By Alan di Perna | Photo Courtesy of the National Music Museum
Antonio Stradivari, the first name in violin making, also built a small number of guitars. Made in 1700, the Rawlins shown here is one of only five (or four, as some scholars claim) Stradivari guitars known still to exist.
The instrument is publicly displayed at the National Music Museum in Vermillion, South Dakota, which acquired it in 1985 with funds donated by Robert and Marjorie Rawlins. The acquisition has made the museum a pilgrimage site for lovers of early guitar history, and with good reason. The Rawlins exhibits the same impeccable workmanship and premium materials found in Stradivari violins, right down to the legendary luthier’s celebrated varnish.
“The guitars that Stradivari made are very interesting,” says Arian Sheets, NMM’s curator of stringed instruments. “They’re not typical of the ornate Italian guitars of the period. There’s a lot less superficial decoration and inlay work. Stradivari was probably the first maker to highlight the natural beauty of the wood on a guitar. He used a spruce top and beautiful violin-style figured maple for the back and sides instead of ebony or the other tropical hardwoods that were commonly used at the time.”
The Rawlins Stradivari is strung in five courses, which is typical of the baroque period to which it belongs. The top’s ladder bracing was also common at the dawn of the 18th century. However, the same can’t be said for the guitar’s ample 29-inch-scale length, which has been the cause of much speculation over the years.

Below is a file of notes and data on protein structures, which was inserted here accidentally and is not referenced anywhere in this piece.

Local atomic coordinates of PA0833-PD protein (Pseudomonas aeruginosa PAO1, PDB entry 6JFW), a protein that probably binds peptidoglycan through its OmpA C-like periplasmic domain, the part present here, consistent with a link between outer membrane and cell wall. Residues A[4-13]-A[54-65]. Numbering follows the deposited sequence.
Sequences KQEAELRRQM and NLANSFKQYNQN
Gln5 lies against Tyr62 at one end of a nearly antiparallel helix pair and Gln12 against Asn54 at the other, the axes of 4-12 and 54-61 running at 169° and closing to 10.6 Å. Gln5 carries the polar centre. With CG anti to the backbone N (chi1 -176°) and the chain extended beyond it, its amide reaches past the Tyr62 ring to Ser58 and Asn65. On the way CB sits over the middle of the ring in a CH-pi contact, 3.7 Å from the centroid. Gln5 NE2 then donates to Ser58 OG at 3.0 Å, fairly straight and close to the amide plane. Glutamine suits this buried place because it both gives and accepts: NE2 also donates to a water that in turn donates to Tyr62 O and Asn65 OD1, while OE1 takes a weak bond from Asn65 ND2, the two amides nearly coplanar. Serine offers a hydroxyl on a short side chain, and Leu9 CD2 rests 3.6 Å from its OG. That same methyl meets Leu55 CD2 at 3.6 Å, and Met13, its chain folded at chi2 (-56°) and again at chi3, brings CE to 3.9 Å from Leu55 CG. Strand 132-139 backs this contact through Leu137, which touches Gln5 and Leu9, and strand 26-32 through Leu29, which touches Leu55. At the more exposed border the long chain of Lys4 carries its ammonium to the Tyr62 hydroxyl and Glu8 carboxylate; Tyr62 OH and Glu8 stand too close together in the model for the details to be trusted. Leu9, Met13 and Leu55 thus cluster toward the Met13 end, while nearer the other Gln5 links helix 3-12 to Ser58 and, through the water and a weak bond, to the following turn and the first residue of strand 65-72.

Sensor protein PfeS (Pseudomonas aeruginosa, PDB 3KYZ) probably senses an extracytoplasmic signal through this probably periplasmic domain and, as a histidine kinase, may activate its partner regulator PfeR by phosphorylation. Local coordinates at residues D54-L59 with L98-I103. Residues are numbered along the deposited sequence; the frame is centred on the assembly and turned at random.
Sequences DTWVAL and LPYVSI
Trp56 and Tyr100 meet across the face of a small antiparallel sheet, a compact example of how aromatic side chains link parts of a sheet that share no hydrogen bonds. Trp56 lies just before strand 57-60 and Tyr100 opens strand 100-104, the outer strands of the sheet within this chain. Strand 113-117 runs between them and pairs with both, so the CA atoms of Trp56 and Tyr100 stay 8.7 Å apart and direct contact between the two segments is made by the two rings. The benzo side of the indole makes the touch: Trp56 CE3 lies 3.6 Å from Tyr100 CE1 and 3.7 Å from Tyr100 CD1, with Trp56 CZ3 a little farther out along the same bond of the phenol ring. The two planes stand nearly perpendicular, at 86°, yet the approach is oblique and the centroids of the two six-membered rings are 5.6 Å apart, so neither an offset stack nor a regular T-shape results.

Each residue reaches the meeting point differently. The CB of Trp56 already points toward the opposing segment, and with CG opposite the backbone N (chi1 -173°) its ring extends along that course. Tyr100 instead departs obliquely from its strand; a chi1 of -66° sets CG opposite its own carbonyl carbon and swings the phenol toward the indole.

“It’s a long scale length but certainly not impossible to play,” Sheets says. “It works but at a lower pitch, like a baritone guitar. There is a recording of one of the other surviving Stradivari guitars [Robert De Visée: Livres de Pièces pour la Guittarre (Brilliant Classics, 2012)], and it fits in very well with some French music of the period.”
The circle-and-diamond inlay motif on the rosette and bridge is a signature Stradivari pattern and was also used on a quartet of violin family instrument he made for the Spanish court. Though the guitar’s ornamentation is spare, it is still quite elegant, befitting its unimpeachable ancestry.
January 1: Arcangelo Corelli’s influential Opus 5 violin sonatas, including the “La Folía” variations, are published.
February: Russia, Saxony and Denmark-Norway declare war on the Swedish Empire, starting the Great Northern War in Europe.
March: A 15-year-old J.S. Bach begins studies at St. Michael’s School in Lüneberg, Germany.
June: Attilio Ariosti’s La Festa del Himeneo premiers in Berlin at the Leitzenburg palace theater.
November 1: Spain’s King Charles II dies, triggering the War of the Spanish Succession.